We were in a slump. Cartoons weren’t as bright, clever, or appealing anymore…at least to me they weren’t. I thought that, maybe, I just grew out of cartoons. There were a few gems here and there, but nothing I could get truly excited about. Nobody seemed to care about them. It was kind of a shame.
Then, back around 2008, I saw a pilot for a show pitch for Nickelodeon on YouTube. It was a young boy in a white rabbit hat saying ridiculous lines with his wacky, stretchy dog all the while trying to save a candy princess. The 15 year-old me loved it so much. I thought it was a hilarious short, and I showed it to all my friends and even teachers (I was quite an ecstatic child). I was obsessed with it, however, I never knew if it got picked up or any more news about it. It disappeared.
It wasn’t until two years later that I saw it being promoted as a brand new show on Cartoon Network. I freaked out. I couldn’t believe that little funny show actually got picked up. I also didn’t know how huge of a phenomenon it would become. Within the coming years, this show became so popular. I saw merchandise based on the show everywhere. Characters on shirts, backpacks, toys, and even bumper stickers (a personal favorite).
So why does something like Adventure Time get so much acknowledgement? Why does it become so popular?
Well for one, it’s the story arc! You’re wrapped up in all of Finn’s silly and epic adventures in the Land of Ooo in each episode, but there’s an underlying plot that connects them all together. Without spoiling too much of the show, there’s a dark enemy called The Lich that haunts many of the characters throughout episodes. We also learn more about the Land of Ooo, and it’s secrets about being a post-apocalyptic world.
Similar cartoons that also have a huge following cater to the same format. Gravity Falls is another show where each episode is different, but also follows a deeper plot that allows to know more about twin’s situation in a strange town in the North West. Cryptic messages, American myths, and Illuminati mentioning. They’re quirky enough to keep fans attached and wanting to know more. Avatar: The Last Airbender has a HUGE cult following, but it’s format is a little different. Instead of quirky individual episodes with a hidden bigger plot, the plot is more upfront yet follows like an epic. Three separate books, or “chapters” if you will, that follow Aang and his friend’s adventures and watching Aang master the natural elements.
You want people to get attached to your characters, follow along with them, learn along with them. We love that stuff.
Another reason why this new wave of cartoons have become so popular is the representation of minorities is growing. Steven Universe is much like Adventure Time and Gravity Falls in that it follows the same story build with wonderfully fleshed out characters. They also have a huge cast of predominantly, non-white voice actors. LGBTQ members are also represented within the characters. Though portrayed mostly feminine, Rebecca Sugar (creator of Steven Universe) claim that the “crystal gem” characters are genderless, and there are partners in the show that illustrate queer relationships. This is a huge step for this industry. If people see a show they relate to, the more they’re going to follow and become fans of said show. If people feel represented, they’re going to feel supported, especially when there is lack of support, love and care. That’s what Steven Universe does.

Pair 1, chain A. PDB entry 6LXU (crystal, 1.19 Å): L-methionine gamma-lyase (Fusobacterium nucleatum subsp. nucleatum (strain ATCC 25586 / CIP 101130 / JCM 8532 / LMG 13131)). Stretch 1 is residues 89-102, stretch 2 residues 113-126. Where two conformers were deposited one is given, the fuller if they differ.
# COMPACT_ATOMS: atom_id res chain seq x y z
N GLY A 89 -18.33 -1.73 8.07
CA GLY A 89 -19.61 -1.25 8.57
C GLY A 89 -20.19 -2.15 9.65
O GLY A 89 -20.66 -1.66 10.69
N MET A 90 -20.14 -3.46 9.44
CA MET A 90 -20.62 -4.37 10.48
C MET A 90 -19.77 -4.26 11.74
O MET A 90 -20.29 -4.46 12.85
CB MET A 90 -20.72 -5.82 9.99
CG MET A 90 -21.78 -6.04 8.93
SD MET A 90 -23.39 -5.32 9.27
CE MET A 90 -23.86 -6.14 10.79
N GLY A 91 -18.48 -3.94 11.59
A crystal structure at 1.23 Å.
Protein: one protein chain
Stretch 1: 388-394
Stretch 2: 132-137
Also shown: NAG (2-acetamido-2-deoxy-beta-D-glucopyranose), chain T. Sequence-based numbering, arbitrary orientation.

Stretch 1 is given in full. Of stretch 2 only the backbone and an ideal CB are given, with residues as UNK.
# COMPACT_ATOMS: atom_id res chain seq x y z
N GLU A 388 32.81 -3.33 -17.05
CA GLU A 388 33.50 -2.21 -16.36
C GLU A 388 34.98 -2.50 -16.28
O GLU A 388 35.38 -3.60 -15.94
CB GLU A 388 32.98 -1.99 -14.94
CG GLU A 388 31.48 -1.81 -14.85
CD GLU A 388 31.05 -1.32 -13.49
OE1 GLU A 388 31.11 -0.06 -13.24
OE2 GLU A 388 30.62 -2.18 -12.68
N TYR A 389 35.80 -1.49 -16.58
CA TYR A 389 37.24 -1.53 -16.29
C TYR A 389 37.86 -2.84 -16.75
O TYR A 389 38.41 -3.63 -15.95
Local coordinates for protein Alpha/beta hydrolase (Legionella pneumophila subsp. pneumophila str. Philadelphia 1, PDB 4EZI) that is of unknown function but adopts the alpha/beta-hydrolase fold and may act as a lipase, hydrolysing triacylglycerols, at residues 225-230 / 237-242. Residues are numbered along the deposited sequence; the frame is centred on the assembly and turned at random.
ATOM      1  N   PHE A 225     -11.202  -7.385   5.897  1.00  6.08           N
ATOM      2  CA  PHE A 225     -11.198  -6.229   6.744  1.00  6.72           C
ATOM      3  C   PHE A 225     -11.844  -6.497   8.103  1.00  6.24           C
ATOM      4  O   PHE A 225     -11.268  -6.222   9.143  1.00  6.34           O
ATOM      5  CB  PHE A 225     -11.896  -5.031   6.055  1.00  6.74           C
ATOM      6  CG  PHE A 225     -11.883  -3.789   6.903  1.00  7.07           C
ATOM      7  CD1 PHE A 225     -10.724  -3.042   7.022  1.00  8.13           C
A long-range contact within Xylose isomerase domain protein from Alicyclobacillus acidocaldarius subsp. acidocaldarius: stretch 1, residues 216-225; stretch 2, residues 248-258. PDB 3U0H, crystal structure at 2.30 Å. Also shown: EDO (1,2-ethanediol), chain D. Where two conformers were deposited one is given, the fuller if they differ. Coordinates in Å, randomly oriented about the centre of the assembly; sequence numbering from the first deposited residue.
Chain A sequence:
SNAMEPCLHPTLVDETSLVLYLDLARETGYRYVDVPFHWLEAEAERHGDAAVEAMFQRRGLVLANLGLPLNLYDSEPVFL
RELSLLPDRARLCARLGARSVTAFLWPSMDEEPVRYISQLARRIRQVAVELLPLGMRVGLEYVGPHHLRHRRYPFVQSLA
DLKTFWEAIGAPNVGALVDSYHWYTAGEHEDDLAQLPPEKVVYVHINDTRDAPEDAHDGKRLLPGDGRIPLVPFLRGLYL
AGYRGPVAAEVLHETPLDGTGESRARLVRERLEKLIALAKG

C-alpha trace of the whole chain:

Then there’s the art. Art is a HUGE proponent for me, as well as other people. Companies and crew members that take the time to make sure their show looks good really does pay off. The Marvelous Misadventures of FlapJack had a great style during it’s run, with 2-D, computer drawn animation as well as some traditional work for the title cards.
Steven Universe’s character designs and backgrounds are gorgeous. Most of their works in progress are posted on their blog on tumblr. Art is important because it’s what going to catch our eye and make us initially interested.
This is why I would call this new age of animated shows “The Renaissance of Cartoons”. Our favorite 90’s cartoons had fantastic style, and might take a political stance, but this new wave of cartoons have really catered to their audience without completely selling out. You have to remember that the creators now were inspired by the same shows we used to love, and wanted to make something just as good or even better.